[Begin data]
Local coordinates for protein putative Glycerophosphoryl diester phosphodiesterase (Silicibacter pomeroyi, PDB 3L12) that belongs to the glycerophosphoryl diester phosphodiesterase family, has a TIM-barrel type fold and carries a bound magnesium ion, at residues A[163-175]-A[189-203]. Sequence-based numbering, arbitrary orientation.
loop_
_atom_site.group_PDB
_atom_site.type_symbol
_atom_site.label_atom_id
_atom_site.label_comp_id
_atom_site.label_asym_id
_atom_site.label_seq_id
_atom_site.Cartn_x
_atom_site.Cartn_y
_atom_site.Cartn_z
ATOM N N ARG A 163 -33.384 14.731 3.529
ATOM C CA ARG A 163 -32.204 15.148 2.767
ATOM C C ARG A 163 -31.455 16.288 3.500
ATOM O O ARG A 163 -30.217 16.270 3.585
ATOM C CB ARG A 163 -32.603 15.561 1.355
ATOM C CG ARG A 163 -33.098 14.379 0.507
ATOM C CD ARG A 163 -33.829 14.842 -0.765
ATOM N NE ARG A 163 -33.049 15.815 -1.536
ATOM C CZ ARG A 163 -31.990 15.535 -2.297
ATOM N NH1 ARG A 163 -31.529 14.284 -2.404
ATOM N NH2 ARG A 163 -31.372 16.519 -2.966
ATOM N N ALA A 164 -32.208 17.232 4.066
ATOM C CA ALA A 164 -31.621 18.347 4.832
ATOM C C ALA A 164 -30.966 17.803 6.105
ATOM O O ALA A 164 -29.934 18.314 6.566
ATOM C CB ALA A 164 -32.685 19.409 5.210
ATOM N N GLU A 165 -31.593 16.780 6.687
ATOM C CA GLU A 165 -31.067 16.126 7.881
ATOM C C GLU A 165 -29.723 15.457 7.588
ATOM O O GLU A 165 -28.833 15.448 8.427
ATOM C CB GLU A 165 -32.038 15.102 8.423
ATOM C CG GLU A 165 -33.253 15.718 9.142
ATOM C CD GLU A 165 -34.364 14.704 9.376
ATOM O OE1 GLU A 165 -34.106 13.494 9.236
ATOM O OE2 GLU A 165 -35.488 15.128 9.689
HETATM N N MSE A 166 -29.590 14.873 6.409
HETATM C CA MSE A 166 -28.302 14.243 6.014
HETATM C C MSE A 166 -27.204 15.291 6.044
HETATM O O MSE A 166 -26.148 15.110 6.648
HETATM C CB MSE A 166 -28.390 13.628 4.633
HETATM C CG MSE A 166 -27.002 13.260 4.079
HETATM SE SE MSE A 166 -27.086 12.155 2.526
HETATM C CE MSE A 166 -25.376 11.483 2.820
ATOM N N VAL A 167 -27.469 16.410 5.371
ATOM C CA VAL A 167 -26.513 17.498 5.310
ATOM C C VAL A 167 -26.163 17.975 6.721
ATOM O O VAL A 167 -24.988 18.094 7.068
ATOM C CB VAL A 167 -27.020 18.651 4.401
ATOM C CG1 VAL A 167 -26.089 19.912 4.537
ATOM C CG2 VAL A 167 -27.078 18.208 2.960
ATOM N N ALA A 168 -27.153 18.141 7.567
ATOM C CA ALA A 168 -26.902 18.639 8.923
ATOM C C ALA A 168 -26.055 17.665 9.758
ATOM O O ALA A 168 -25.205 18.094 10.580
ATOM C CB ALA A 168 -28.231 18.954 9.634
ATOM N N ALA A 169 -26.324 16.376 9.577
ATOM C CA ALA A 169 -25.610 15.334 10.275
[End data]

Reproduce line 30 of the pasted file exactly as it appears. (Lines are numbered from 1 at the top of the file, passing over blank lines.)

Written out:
ATOM C C GLU A 165 -29.723 15.457 7.588